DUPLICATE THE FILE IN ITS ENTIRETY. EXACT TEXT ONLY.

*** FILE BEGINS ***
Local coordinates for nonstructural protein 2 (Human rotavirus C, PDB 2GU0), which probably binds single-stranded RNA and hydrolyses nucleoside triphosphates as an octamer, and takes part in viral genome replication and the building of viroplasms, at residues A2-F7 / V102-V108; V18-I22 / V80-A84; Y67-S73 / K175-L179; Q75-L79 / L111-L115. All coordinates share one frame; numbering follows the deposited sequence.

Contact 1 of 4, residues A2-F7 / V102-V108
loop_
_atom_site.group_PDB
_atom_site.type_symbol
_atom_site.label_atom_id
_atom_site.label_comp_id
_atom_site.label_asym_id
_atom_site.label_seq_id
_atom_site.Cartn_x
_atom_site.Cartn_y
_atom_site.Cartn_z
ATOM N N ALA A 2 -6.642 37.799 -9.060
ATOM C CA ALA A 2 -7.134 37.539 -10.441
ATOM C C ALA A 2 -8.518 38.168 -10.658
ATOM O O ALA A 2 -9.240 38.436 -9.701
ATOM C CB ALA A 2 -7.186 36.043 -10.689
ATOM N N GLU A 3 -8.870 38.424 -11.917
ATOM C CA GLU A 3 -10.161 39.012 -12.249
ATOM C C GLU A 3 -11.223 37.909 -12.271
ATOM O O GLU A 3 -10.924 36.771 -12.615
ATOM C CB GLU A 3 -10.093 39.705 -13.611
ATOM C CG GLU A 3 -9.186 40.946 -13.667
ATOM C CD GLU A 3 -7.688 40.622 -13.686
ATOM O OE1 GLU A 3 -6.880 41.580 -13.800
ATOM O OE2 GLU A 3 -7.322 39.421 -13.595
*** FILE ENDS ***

Local coordinates for nonstructural protein 2 (Human rotavirus C, PDB 2GU0), which probably binds single-stranded RNA and hydrolyses nucleoside triphosphates as an octamer, and takes part in viral genome replication and the building of viroplasms, at residues A2-F7 / V102-V108; V18-I22 / V80-A84; Y67-S73 / K175-L179; Q75-L79 / L111-L115. All coordinates share one frame; numbering follows the deposited sequence.

Contact 1 of 4, residues A2-F7 / V102-V108
loop_
_atom_site.group_PDB
_atom_site.type_symbol
_atom_site.label_atom_id
_atom_site.label_comp_id
_atom_site.label_asym_id
_atom_site.label_seq_id
_atom_site.Cartn_x
_atom_site.Cartn_y
_atom_site.Cartn_z
ATOM N N ALA A 2 -6.642 37.799 -9.060
ATOM C CA ALA A 2 -7.134 37.539 -10.441
ATOM C C ALA A 2 -8.518 38.168 -10.658
ATOM O O ALA A 2 -9.240 38.436 -9.701
ATOM C CB ALA A 2 -7.186 36.043 -10.689
ATOM N N GLU A 3 -8.870 38.424 -11.917
ATOM C CA GLU A 3 -10.161 39.012 -12.249
ATOM C C GLU A 3 -11.223 37.909 -12.271
ATOM O O GLU A 3 -10.924 36.771 -12.615
ATOM C CB GLU A 3 -10.093 39.705 -13.611
ATOM C CG GLU A 3 -9.186 40.946 -13.667
ATOM C CD GLU A 3 -7.688 40.622 -13.686
ATOM O OE1 GLU A 3 -6.880 41.580 -13.800
ATOM O OE2 GLU A 3 -7.322 39.421 -13.595